John B. Wells was joined by trends analyst Gerald Celente for a discussion on politically hot issues and what he sees on the horizon for the United States. Regarding immigration, he identified the National Association of Manufacturers as the force behind the pro-immigration movement. According to Celente, the influx of undocumented immigrants and their exploitation by manufacturers, like Microsoft, has driven down wages in that sector of the economy. He corrected those who believe the economy was ruined by capitalism run amuck, instead blaming the fascistic mentality of 'to big to fail' which allowed the state to bail out private financial institutions and corporations.
In light of the Boston Marathon tragedy, Celente reported on a disturbing trend he sees as parts of the country become battlefields (in the war on terror) where military control replaces civilian rule. The National Defense Authorization Act has effectively stripped Americans of their 5th and 6th Amendment rights, he explained, noting how police conducted warrantless door-to-door searches, trains were stopped, and airspace closed down after the bombing. "When one kid loses his mind we all suffer for it... we lose our constitutional rights," he said. Celente wondered what would have happened had it been a dirty bomb or biological warfare, decrying the government's trend to suspend citizens rights for national security and the media's complicity in this loss of rights.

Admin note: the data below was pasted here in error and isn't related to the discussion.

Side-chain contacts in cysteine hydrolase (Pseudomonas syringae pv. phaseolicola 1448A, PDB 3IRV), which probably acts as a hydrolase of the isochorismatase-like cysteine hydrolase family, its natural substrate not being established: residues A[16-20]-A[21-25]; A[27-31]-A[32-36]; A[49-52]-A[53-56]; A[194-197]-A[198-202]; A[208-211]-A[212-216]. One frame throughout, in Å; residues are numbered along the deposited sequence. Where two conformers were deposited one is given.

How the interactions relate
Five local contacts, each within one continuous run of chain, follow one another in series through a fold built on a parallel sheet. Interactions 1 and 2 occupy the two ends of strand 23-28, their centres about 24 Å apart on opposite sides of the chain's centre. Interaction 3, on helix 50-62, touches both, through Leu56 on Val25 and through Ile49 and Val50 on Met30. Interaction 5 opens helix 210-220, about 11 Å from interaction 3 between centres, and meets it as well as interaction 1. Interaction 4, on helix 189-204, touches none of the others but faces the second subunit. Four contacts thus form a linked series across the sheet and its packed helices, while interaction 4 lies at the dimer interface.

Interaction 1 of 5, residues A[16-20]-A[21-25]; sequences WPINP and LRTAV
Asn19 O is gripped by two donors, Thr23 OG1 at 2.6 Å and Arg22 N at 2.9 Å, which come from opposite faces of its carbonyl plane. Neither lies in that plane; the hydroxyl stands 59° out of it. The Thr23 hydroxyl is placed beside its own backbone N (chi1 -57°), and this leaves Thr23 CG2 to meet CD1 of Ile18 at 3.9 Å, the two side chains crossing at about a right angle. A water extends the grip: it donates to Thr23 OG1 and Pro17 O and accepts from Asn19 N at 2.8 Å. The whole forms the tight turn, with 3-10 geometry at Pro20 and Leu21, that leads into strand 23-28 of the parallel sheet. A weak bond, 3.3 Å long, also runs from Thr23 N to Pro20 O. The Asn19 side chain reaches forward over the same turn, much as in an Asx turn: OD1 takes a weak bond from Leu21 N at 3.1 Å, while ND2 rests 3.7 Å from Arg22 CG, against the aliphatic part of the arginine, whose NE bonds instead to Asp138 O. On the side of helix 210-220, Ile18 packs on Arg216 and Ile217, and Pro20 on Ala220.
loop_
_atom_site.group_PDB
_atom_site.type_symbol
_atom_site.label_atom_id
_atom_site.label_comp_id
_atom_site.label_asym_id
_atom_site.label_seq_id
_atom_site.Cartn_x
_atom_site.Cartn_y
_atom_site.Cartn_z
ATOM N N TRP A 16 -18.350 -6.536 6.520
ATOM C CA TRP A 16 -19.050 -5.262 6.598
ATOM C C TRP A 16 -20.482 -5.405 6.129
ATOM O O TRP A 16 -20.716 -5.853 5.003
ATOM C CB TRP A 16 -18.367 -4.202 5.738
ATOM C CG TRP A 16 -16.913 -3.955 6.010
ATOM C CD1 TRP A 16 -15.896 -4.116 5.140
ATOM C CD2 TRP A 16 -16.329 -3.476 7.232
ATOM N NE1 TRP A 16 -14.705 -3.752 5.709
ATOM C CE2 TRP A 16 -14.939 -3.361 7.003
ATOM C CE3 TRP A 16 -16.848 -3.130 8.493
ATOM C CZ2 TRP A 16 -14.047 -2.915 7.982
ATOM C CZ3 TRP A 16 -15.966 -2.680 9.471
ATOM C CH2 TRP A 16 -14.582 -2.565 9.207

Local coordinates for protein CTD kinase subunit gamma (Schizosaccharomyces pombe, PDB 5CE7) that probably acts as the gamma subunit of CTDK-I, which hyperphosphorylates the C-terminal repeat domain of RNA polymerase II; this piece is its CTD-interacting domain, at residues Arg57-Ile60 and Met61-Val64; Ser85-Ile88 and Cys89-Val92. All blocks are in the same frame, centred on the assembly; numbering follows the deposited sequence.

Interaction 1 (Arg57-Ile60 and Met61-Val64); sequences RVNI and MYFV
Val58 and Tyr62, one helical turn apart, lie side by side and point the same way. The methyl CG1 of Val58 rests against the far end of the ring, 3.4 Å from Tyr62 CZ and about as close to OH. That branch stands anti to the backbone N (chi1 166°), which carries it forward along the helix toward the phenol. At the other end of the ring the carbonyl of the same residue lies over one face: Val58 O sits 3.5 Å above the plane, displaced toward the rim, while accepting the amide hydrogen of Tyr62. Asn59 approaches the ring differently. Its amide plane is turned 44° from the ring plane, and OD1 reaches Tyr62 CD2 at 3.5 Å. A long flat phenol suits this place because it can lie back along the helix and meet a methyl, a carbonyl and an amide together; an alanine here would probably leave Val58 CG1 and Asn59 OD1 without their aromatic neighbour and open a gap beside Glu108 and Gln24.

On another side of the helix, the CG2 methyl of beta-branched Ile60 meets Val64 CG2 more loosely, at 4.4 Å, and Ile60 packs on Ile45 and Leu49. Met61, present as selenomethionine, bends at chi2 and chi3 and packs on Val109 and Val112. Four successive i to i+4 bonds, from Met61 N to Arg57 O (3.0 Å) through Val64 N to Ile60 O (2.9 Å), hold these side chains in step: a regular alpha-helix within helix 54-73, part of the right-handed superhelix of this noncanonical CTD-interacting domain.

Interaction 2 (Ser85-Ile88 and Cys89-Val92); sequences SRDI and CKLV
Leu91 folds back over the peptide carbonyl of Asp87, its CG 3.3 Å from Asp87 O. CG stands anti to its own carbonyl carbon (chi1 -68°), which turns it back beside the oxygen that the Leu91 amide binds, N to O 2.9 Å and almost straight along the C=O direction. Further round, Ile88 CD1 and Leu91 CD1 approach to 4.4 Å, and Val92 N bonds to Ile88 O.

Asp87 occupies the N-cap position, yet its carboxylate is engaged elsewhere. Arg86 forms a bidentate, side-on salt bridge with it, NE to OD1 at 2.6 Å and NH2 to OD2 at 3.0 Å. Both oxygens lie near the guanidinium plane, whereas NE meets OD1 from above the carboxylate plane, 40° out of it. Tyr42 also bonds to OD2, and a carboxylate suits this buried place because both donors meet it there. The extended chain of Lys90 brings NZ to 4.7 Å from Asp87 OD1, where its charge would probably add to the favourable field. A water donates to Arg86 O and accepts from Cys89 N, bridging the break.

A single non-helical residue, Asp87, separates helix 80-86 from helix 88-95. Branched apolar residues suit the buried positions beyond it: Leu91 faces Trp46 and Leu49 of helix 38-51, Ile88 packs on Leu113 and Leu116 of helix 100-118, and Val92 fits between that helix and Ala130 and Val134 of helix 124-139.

Celente forecasted a continued rise in the price of gold spurred by increasing international demand and disclosed that he is a personal investor in the precious metal because of the debasement of U.S. currency. Commenting further on the economy, Celente noted how record low interest rates and pumping money into the system have had little effect. "There's no getting out of this economic downturn... everything they have done has failed," he stated. Celente also shared a story about politician John Connally, former Governor of Texas and Secretary of the Treasury under President Richard M. Nixon, who told him that if he and the American people really knew what was going on behind the scenes, there would be a revolution.
Open Lines followed in the final hour.